Comprehensive Oilgae Report

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Algae-based Wastewater Treatment

Compiled by a diverse team of experts, with experience in scientific and industrial fields, the Comprehensive Report for Wastewater Treatment Using Algae is the first report that provides in-depth analysis and insights on this important field. It uses innumerable data and information from a wide variety of expert sources and market studies, and distills these inputs and data into intelligence and a roadmap that you can use. More ››

Comprehensive Guide for Algae-based Carbon Capture

A Comprehensive Guide for Entrepreneurs and Businesses Who Wish to get a Basic Understanding of the Business Opportunities and Industry Dynamics of the Algae-based CO2. More ››


Comprehensive Report on Attractive Algae Product Opportunities

This is for entrepreneurs and businesses who wish to get a basic understanding of the algae fuel business and industrThe report provides an overview of the wide range of non-fuel applications of algae – both current and future prospects. It will provide entrepreneurs with an idea of how to derive more benefits from their algal energy ventures. The report provides detailed case studies, success stories and factoids of companies that have been involved in the algae products venture. More ››

Comprehensive Castor Oil Report

There is no other comprehensive report available for castor oil anywhere in the world. This is the first of its kind, and currently, the only one. More ››

Algae - Food and Feed

Edible Sea-weeds 

Hydrocolloids

Animal and Fish Feed

Algae-Useful Substances

Pigments

PUFAs

Vitamins

Anti-oxidants


Algae for Pollution Control

Other Novel Applications

Cultivation of Algae in Marine environment

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Marine plants come in two forms. Some marine algae are so small they can only be seen under a microscope. Others are very large called macroalgae or seaweeds, such as Macrocystis, a species of kelp belonging to the Brown Algae group, which may reach 60 meters in length.

Because of its salt content, salt water is more economical than fresh water for growing algae. The main nutrients needed for algae growth is already present in seawater.


Seawater is a solution of salts of nearly constant composition, dissolved in variable amounts of water. There are over 70 elements dissolved in seawater but only 6 make up>99% of all the dissolved salts; all occur as ions - electrically charged atoms or groups of atoms:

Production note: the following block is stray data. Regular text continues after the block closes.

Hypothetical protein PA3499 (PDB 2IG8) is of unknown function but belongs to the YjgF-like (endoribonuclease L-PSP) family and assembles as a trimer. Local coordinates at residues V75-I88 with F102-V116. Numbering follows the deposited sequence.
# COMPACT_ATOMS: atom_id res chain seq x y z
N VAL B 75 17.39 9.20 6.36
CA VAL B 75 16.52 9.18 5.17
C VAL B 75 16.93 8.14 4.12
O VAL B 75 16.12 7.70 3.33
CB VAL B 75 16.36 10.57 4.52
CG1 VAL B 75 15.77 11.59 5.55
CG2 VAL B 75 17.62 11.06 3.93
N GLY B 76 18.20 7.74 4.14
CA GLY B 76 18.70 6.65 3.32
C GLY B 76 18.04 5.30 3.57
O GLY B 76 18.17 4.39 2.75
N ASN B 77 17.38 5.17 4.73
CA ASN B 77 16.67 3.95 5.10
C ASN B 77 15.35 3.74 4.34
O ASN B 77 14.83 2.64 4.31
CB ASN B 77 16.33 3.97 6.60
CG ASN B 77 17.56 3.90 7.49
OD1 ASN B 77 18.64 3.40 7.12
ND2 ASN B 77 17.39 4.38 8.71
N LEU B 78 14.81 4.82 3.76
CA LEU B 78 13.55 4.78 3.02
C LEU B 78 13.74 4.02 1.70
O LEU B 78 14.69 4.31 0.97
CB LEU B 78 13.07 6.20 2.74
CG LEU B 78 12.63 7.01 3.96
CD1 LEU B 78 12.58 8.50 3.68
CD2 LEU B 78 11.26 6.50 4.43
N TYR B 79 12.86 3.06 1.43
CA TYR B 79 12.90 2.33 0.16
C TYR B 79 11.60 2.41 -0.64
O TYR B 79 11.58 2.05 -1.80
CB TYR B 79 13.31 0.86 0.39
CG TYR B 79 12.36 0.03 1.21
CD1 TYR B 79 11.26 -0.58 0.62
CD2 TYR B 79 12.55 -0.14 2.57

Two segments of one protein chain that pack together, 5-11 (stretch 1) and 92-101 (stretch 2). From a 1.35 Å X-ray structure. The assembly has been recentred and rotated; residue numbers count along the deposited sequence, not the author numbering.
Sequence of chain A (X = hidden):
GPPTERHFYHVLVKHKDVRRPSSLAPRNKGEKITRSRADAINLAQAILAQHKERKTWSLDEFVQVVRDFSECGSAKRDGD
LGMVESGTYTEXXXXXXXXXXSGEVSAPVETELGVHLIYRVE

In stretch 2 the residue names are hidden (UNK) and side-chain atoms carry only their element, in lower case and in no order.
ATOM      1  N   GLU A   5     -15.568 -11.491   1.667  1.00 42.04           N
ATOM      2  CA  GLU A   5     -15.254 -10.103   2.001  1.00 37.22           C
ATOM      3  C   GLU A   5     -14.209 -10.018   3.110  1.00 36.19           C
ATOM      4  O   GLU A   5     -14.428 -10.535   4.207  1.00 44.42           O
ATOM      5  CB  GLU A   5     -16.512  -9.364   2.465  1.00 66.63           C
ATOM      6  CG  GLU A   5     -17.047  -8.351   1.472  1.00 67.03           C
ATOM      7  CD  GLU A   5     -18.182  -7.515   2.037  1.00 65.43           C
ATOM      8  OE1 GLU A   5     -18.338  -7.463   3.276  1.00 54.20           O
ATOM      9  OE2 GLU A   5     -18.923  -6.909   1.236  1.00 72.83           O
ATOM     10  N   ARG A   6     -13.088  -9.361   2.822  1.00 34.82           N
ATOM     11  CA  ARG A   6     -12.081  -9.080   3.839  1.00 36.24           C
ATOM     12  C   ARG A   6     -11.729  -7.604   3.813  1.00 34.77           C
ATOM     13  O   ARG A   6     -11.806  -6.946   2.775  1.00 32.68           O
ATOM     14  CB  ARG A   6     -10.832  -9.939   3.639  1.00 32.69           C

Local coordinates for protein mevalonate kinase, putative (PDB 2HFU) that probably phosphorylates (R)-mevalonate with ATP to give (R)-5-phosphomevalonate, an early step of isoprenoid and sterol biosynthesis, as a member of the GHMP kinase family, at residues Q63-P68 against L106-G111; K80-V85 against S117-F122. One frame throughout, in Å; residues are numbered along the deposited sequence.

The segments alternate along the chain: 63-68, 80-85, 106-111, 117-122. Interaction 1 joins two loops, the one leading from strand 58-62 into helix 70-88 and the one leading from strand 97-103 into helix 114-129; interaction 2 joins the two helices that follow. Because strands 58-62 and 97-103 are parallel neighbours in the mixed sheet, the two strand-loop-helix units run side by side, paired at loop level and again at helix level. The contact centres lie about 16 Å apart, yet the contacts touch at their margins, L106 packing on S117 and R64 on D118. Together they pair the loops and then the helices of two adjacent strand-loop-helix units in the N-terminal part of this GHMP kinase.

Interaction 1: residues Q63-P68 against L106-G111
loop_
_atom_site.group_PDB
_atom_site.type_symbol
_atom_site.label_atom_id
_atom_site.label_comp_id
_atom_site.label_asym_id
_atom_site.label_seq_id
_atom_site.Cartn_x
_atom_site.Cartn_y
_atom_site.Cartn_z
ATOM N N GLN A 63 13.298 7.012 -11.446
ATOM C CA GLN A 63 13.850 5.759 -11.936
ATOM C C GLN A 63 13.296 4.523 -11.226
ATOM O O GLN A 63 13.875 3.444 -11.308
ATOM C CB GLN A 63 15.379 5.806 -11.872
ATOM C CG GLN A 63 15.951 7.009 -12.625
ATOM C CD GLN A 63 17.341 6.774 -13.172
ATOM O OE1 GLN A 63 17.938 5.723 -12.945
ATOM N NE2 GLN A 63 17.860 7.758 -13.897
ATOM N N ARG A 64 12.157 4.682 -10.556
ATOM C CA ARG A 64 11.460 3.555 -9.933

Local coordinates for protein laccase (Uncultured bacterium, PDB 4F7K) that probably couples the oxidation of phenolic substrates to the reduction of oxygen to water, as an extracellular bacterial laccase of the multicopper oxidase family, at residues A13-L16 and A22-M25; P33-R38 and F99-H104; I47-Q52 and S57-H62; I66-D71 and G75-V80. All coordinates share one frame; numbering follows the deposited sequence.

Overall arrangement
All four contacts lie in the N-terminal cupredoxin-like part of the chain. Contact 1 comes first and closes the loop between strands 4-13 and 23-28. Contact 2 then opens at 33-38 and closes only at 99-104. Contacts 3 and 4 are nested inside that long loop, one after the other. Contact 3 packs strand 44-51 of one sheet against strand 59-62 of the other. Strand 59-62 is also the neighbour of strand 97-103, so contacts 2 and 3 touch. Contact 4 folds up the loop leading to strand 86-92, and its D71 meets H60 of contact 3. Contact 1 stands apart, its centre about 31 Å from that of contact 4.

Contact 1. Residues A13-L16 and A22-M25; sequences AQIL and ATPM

Composition of Seawater

Sulphate(SO4)

7.68 wt%

Calcium(Ca)

1.16 wt%

Sodium(Na)

30.61 wt%

Magnesium(Mg)

3.69 wt%

Potassium(K)

1.10 wt%

Source: http://imtuoradea.ro/auo.fmte/files-2007/MECANICA_files/badea_gabriela_1.pdf

Macro-algae are cultivated at sea mainly by simply tying them to anchored floating lines. Seaweeds do not require soil, and are already provided with all the water they need, a major advantage over land production of biofuels since water is the most limiting factor for most agricultural expansion, especially with climate change

Algae Production in Open Ocean Environments

Many countries have limited land for farming or growing oil crops, or for that matter algae, but have much larger ocean areas. So a natural question that arises is: how can algae be cultivated in ocean environments for biodiesel? Most research so far into algae-culture have concentrated on inland & controlled sites.

To get high oil yields per Acre the environment needs to be controlled to a significant extent in order to keep other species from coming in and taking over. It will be extremely difficult in open, uncontrolled environments to keep lower, undesirable strains of algae from taking over high oil algae, which aren't particularly competitive in such open environments. Also to be considered are problems such as how to harvest in an open ocean, etc. At this stage of research hence, harvesting specific strains of algae in open ocean environments appears to be a considerably difficult matter.

In addition, recent techniques have been developed for the large scale production of marine micro-algae under Heterotrophic Growth conditions, by utilizing organic carbon instead of light as an energy source. Heterotrophic algal cultures can attain up to 1,000 times higher densities than photoautotrophic cultures and can be preserved by spray-drying.

For more inputs on heterotrophic algea in the context of Biodiesel see: Replacement Diets for Live Algae from FAO & Biofuels Production from Microalgae after Heterotrophic Growth (PDF)

See the following sections in Cultivation of Algae in Marine environment:



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